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How do memory leak detection tools like purify and valgrind work?

How can I design and implement my own such tool?

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closed as too broad by Eugene Mayevski 'EldoS, πάντα ῥεῖ, karthik, Luís Ramalho, Default Oct 26 '14 at 10:54

There are either too many possible answers, or good answers would be too long for this format. Please add details to narrow the answer set or to isolate an issue that can be answered in a few paragraphs.If this question can be reworded to fit the rules in the help center, please edit the question.

You could try my heap debugger for a start ;-) – fredoverflow May 18 '10 at 9:18
I would not flag that as duplicate, the valgrind question is relevant but the "how to implement my own" is new. – Matthieu M. May 18 '10 at 16:50

Such tools usually instrument the exeutable with their own code. for instance they replace every call to malloc() and free() with their own functions which allows them to follow every allocation.

In Visual Studio this can be done automatically using just the C Runtime Library using functions from the family of _CrtDumpMemoryLeaks()

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You can use tools - deleaker (if you Windows user). – MastAvalons Dec 14 '11 at 17:28
deleaker - cool tool! Supoort memory and GDI leaks, e.t. – z0r1fan Dec 14 '11 at 17:43

For basic leak detection you just need to hook into low level memory allocation routines, e.g. by patching malloc/free. You then track all allocations and subsequently report any that have not been freed at an appropriate point, e.g. just prior to exit.

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For actual work, valgrind works quite well. It detects invalid read/write and memory leaks.

For hobby project, you can create your own memory management module which keeps track of various pointer allocation and its usage. If you don't see some mem location being used for long time, it might be a leak.

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You can look for some BSD implementations of memory management/profiling tools for examples of code. For instance http://code.google.com/p/google-perftools/wiki/GooglePerformanceTools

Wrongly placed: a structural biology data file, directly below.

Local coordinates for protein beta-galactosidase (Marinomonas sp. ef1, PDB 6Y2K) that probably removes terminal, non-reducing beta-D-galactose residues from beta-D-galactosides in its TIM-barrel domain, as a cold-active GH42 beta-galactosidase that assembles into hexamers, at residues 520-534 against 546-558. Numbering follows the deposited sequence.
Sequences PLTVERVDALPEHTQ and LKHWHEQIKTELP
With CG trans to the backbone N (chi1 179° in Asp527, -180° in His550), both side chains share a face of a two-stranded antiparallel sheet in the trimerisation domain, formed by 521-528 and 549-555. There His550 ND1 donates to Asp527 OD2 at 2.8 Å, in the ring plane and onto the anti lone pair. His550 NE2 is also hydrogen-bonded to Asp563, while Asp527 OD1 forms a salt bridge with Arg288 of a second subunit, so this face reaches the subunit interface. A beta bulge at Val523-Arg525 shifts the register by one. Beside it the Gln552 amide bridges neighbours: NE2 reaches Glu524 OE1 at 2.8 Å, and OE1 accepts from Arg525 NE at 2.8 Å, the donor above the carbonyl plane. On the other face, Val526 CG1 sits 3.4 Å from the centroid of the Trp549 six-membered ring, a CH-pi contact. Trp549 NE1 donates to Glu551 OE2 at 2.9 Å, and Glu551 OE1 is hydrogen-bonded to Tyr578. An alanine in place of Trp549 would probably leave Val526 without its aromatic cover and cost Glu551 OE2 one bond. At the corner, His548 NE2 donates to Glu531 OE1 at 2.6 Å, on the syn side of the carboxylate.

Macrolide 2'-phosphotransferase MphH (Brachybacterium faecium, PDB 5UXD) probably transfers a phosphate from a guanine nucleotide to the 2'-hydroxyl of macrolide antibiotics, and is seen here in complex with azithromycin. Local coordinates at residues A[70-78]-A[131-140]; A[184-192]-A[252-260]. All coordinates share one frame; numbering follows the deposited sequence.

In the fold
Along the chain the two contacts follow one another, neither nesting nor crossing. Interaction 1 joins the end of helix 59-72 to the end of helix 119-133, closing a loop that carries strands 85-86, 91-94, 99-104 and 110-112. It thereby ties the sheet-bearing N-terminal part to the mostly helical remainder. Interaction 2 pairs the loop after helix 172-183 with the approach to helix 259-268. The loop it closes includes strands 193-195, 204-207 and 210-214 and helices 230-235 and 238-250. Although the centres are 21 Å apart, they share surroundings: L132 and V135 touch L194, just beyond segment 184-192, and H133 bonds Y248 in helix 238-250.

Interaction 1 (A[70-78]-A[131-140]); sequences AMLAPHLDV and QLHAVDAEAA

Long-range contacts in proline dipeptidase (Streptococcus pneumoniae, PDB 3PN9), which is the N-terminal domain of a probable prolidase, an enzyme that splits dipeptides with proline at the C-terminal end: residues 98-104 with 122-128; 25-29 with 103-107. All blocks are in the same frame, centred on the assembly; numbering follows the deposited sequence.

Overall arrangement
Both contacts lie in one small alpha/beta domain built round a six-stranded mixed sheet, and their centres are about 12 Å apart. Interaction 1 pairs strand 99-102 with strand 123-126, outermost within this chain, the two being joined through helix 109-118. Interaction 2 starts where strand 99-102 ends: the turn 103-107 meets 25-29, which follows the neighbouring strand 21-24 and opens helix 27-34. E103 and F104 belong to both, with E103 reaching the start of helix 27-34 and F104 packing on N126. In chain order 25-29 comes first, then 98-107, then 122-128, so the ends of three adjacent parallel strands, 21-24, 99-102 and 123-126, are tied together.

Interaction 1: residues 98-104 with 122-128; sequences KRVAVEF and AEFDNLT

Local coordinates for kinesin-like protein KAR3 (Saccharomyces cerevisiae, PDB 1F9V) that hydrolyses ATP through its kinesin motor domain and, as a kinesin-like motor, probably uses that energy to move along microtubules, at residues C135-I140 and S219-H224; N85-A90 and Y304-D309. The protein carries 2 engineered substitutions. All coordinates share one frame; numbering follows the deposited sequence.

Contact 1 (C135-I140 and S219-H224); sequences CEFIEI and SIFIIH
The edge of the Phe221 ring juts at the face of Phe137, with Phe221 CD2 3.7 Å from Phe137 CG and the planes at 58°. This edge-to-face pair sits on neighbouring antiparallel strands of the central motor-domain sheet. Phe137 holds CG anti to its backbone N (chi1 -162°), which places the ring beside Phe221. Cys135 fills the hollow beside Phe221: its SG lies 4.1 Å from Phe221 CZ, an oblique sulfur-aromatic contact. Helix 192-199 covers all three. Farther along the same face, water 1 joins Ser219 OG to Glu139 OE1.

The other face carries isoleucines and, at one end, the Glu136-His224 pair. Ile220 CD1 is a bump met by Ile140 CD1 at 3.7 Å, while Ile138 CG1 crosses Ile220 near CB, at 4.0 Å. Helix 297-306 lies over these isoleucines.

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I am developing this tool: Deleaker.

Sure, the obvious idea is to hook all functions that do allocations and deallocations. That's not only malloc and free, rather HeapAlloc / HeapFree (if we are talking about Windows platform) because modern VC++ versions (after VC 6.0) just redirect malloc / free to winapi's HeapAlloc / HeapFree.

For each allocation a stack is saved and an object is saved. On each deallocation the object is freed. At a first glance, it's so simple: just store a list of allocated objects and remove an object on deallocation hook.

But there are tricky parts:

  • Speed

You need to maintain a list of allocated objects. If you add/remove an object in each hooked function, the process is being executing toooo slooow. That seems to be a common problem of such tools.

  • Stack Trace

Using dbghelp.dll function to get stack trace takes a lot of time. You have to get stack entries faster: for example by manual reading of process memory.

  • False positives

Some leaks are produced by system DLLs. If you show all of them, you got a tons of leaks, but user can't "solve" it: he/she doesn't have access to its source code, and can't prevent executing this code. It's impossible to stop this leaks. Some of them are single allocations at a system dll's entry point, so it's not a real leak (a good question, what's the leak at all?). How to recognize those leaks that must be shown? A good filtering is an answer.

Hope this helps.

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